Interactive Annual 20:
Beautiful design meets multi-device physical installation.
The seamlessness with which hardware and software, fixed sculpture and mobile device merge, interoperate and extend each other speaks volumes as to where technology is going to take us in the future.
The old adage less is more proved true once again when Google delighted audiences at the 2013 developer conference with Racer, a seemingly simplistic retro-style slot-car game that stole the show. Originally a Chrome Experiment developed for web-based play across multiple mobile devices, Racer was showcased in an interactive installation alongside Roll-It and other games at Google I/O. Design agency HUSH expanded the mobile game experience onto an immersive, multi-player digital canvas that featured 1980s arcade-style crash animations and a custom soundtrack by composer Giorgio Moroder. Game play is simple: Just tap your device to accelerate your car. Release to brake. Five colors of cars. Five players. Five devices. Surrounded by crowds, with a powerful sound system and floor-rumbling bass emanating from inside the table, I/O attendees battled for Racer supremacy while a leader-board ranked players and offered up daily bragging rights. It was an impressive demonstration of web advances in syncing action across multiple displays disguised as mere childs play.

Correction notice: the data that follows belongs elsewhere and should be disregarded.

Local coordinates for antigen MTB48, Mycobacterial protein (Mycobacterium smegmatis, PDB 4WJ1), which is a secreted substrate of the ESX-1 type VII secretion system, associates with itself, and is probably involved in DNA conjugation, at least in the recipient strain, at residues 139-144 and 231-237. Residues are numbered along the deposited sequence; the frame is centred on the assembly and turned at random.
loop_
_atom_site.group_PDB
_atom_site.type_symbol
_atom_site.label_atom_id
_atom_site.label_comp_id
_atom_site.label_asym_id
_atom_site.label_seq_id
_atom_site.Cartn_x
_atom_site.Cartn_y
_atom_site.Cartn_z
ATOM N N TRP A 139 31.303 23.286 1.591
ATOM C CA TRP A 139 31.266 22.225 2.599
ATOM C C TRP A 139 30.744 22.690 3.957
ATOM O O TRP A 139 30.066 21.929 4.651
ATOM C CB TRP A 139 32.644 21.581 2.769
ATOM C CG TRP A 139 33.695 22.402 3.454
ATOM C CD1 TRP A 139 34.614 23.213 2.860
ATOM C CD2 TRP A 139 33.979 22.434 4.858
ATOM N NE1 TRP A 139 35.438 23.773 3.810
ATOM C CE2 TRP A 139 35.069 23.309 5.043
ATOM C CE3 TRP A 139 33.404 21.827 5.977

- • Despite the simplicity of the game, HUSH built many track variations with adjustable difficulty to make sure the game stayed challenging.
- • Hot spots indicated where players should place their mobile devices to control the game and prompted players to enter their initials to begin.
- • The mobile game server, built with Node.js, sent game event information to custom software to initiate game modes, provide game data to the head–up and head–down displays and trigger audio/visual effects such as engine sounds and car crashes.
Comments by HUSH:
Working within a fairly limited timeframe forced us to begin development on some custom software that would interface with Chrome. Work on both projects was pushing forward simultaneously, and each time a bug was fixed within either, it had the potential to cause issues with the other.
Millions of viewers saw Racer revealed during the I/O Keynote and were then eager to play the table version of the game and share their photos online. The table remained packed throughout the conference, with close to 2,000 visitors over three days (650+ individual players per day).
Erik Karasyk/David Schwarz, principals
Active Theory, developer
Audio, Video & Controls (AV&C), hardware developer
Plan8, sound designer
Gabe Banner, producer
Showman Fabricators, fabricator
HUSH (Brooklyn, NY), project design and development
Google Creative Lab, client